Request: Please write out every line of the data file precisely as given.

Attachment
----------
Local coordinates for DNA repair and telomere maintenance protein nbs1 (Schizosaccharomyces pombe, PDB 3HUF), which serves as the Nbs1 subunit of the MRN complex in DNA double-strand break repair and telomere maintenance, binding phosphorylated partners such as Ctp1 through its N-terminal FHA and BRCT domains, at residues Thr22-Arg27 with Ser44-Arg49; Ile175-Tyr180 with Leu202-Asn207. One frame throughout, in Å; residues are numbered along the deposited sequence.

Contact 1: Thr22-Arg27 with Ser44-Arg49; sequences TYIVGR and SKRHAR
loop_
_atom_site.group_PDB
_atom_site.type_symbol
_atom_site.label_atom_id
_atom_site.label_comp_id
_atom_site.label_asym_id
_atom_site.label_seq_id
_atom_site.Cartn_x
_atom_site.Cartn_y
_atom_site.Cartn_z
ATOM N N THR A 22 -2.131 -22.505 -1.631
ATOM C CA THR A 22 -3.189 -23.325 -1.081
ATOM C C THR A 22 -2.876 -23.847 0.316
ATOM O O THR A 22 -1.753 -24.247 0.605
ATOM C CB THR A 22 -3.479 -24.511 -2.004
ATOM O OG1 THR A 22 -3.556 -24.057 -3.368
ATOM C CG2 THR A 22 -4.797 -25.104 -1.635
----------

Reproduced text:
Local coordinates for DNA repair and telomere maintenance protein nbs1 (Schizosaccharomyces pombe, PDB 3HUF), which serves as the Nbs1 subunit of the MRN complex in DNA double-strand break repair and telomere maintenance, binding phosphorylated partners such as Ctp1 through its N-terminal FHA and BRCT domains, at residues Thr22-Arg27 with Ser44-Arg49; Ile175-Tyr180 with Leu202-Asn207. One frame throughout, in Å; residues are numbered along the deposited sequence.

Contact 1: Thr22-Arg27 with Ser44-Arg49; sequences TYIVGR and SKRHAR
loop_
_atom_site.group_PDB
_atom_site.type_symbol
_atom_site.label_atom_id
_atom_site.label_comp_id
_atom_site.label_asym_id
_atom_site.label_seq_id
_atom_site.Cartn_x
_atom_site.Cartn_y
_atom_site.Cartn_z
ATOM N N THR A 22 -2.131 -22.505 -1.631
ATOM C CA THR A 22 -3.189 -23.325 -1.081
ATOM C C THR A 22 -2.876 -23.847 0.316
ATOM O O THR A 22 -1.753 -24.247 0.605
ATOM C CB THR A 22 -3.479 -24.511 -2.004
ATOM O OG1 THR A 22 -3.556 -24.057 -3.368
ATOM C CG2 THR A 22 -4.797 -25.104 -1.635